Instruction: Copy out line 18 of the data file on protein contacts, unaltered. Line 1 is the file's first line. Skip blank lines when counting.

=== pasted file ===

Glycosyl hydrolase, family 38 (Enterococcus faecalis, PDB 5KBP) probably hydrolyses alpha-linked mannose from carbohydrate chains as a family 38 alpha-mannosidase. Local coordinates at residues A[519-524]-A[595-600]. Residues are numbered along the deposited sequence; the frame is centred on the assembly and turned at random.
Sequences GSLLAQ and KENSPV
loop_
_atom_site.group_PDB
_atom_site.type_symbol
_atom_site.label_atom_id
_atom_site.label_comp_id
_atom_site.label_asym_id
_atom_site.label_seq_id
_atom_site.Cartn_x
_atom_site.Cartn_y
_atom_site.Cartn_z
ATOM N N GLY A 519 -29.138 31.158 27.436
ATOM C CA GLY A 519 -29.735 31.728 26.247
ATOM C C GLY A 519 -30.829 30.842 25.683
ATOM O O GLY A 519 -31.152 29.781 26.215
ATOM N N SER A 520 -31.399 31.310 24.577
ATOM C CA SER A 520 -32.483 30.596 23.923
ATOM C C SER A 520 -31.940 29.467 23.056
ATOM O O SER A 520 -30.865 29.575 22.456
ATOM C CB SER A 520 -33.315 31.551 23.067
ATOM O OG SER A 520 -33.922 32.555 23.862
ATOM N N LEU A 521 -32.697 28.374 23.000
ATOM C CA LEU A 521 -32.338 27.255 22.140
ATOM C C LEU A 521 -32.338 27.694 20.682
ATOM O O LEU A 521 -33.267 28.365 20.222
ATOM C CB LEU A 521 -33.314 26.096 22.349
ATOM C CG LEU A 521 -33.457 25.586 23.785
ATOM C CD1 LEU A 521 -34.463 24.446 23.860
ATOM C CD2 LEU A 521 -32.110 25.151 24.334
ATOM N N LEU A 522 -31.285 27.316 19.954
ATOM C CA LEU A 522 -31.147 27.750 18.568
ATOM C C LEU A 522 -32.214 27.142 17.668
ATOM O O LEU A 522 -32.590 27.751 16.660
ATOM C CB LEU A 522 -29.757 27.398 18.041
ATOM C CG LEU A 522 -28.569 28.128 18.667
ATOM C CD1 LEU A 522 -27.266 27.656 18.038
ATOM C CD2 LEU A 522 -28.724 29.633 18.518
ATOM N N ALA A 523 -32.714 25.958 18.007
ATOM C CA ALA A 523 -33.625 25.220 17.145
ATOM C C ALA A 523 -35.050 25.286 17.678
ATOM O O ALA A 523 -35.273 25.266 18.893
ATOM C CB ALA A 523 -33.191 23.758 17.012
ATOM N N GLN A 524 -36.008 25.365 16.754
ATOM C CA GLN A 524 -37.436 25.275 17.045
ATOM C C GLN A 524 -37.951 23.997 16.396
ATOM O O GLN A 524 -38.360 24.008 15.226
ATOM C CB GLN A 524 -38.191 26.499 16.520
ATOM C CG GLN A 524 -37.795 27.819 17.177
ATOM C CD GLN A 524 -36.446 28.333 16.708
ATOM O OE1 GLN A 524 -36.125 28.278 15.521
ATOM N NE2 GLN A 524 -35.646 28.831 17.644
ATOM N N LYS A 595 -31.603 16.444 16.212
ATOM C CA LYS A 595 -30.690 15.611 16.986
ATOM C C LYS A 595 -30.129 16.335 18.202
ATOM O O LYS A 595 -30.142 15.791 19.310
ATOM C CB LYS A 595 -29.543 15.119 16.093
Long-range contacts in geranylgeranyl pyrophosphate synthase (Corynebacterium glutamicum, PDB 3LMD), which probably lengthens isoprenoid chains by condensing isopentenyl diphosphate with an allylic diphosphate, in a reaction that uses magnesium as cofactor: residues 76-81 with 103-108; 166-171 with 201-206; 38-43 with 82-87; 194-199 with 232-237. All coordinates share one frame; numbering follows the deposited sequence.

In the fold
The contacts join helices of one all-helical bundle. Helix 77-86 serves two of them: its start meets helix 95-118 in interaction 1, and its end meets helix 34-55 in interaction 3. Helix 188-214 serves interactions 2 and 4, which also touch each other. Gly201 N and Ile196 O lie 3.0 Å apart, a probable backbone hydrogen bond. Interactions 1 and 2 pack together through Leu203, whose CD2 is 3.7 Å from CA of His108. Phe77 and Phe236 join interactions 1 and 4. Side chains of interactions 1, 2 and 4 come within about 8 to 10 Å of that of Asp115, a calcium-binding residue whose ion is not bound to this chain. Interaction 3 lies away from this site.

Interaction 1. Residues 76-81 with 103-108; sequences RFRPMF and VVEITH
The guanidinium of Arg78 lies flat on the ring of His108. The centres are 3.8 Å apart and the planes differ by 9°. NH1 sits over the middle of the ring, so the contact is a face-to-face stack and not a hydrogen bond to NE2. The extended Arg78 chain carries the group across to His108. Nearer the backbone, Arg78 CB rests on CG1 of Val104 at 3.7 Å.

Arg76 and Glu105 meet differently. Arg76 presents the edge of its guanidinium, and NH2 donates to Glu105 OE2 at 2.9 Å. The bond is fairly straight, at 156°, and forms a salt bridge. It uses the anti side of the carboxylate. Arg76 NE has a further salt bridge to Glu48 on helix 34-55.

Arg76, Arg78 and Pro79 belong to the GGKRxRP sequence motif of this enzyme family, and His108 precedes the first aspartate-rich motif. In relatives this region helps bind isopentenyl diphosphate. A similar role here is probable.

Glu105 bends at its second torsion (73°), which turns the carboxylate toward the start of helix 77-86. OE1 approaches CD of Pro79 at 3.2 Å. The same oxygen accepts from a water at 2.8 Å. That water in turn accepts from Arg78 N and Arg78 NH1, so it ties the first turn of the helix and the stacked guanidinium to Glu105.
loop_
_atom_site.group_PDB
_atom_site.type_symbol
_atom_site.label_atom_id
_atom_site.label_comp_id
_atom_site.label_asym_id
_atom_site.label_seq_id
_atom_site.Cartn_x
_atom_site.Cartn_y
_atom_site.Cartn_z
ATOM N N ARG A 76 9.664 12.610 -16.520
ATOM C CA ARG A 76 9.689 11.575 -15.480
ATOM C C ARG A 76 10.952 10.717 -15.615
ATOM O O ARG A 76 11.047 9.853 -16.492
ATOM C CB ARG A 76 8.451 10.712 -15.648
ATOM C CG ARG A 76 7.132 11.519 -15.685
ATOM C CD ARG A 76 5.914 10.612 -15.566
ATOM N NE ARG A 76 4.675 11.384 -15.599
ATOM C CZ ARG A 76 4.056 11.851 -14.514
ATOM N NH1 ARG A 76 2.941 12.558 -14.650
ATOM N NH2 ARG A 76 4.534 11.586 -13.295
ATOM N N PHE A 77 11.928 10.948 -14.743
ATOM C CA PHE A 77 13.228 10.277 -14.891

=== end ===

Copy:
ATOM C CA SER A 520 -32.483 30.596 23.923